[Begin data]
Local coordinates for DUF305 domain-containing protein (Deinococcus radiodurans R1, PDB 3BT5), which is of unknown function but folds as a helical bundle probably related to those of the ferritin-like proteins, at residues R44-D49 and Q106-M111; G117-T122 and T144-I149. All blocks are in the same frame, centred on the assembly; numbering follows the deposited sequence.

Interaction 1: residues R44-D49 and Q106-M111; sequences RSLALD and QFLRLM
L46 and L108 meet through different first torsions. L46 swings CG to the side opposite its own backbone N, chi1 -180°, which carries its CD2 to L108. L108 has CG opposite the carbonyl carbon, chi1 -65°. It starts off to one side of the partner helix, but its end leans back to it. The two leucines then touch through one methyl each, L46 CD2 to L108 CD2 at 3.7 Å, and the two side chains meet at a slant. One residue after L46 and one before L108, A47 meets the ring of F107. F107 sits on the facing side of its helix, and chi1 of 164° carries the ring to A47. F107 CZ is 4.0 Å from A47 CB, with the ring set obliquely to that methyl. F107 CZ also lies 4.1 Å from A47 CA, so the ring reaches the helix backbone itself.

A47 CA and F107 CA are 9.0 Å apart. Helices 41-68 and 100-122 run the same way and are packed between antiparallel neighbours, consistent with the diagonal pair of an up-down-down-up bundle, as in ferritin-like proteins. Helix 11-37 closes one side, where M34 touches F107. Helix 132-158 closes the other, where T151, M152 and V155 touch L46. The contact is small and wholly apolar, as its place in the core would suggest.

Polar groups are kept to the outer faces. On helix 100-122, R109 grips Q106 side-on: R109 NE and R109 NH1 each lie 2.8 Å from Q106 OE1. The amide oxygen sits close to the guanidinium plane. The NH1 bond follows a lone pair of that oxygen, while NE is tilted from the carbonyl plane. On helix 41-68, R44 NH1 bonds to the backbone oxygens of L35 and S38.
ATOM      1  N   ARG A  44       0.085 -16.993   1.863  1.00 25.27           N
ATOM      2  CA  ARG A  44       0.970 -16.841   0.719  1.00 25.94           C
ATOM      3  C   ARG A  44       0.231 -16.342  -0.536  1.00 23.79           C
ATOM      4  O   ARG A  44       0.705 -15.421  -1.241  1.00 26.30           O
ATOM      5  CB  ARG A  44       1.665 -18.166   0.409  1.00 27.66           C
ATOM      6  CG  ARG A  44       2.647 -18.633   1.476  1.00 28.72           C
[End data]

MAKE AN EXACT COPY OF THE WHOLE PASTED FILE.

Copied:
Local coordinates for DUF305 domain-containing protein (Deinococcus radiodurans R1, PDB 3BT5), which is of unknown function but folds as a helical bundle probably related to those of the ferritin-like proteins, at residues R44-D49 and Q106-M111; G117-T122 and T144-I149. All blocks are in the same frame, centred on the assembly; numbering follows the deposited sequence.

Interaction 1: residues R44-D49 and Q106-M111; sequences RSLALD and QFLRLM
L46 and L108 meet through different first torsions. L46 swings CG to the side opposite its own backbone N, chi1 -180°, which carries its CD2 to L108. L108 has CG opposite the carbonyl carbon, chi1 -65°. It starts off to one side of the partner helix, but its end leans back to it. The two leucines then touch through one methyl each, L46 CD2 to L108 CD2 at 3.7 Å, and the two side chains meet at a slant. One residue after L46 and one before L108, A47 meets the ring of F107. F107 sits on the facing side of its helix, and chi1 of 164° carries the ring to A47. F107 CZ is 4.0 Å from A47 CB, with the ring set obliquely to that methyl. F107 CZ also lies 4.1 Å from A47 CA, so the ring reaches the helix backbone itself.

A47 CA and F107 CA are 9.0 Å apart. Helices 41-68 and 100-122 run the same way and are packed between antiparallel neighbours, consistent with the diagonal pair of an up-down-down-up bundle, as in ferritin-like proteins. Helix 11-37 closes one side, where M34 touches F107. Helix 132-158 closes the other, where T151, M152 and V155 touch L46. The contact is small and wholly apolar, as its place in the core would suggest.

Polar groups are kept to the outer faces. On helix 100-122, R109 grips Q106 side-on: R109 NE and R109 NH1 each lie 2.8 Å from Q106 OE1. The amide oxygen sits close to the guanidinium plane. The NH1 bond follows a lone pair of that oxygen, while NE is tilted from the carbonyl plane. On helix 41-68, R44 NH1 bonds to the backbone oxygens of L35 and S38.
ATOM      1  N   ARG A  44       0.085 -16.993   1.863  1.00 25.27           N
ATOM      2  CA  ARG A  44       0.970 -16.841   0.719  1.00 25.94           C
ATOM      3  C   ARG A  44       0.231 -16.342  -0.536  1.00 23.79           C
ATOM      4  O   ARG A  44       0.705 -15.421  -1.241  1.00 26.30           O
ATOM      5  CB  ARG A  44       1.665 -18.166   0.409  1.00 27.66           C
ATOM      6  CG  ARG A  44       2.647 -18.633   1.476  1.00 28.72           C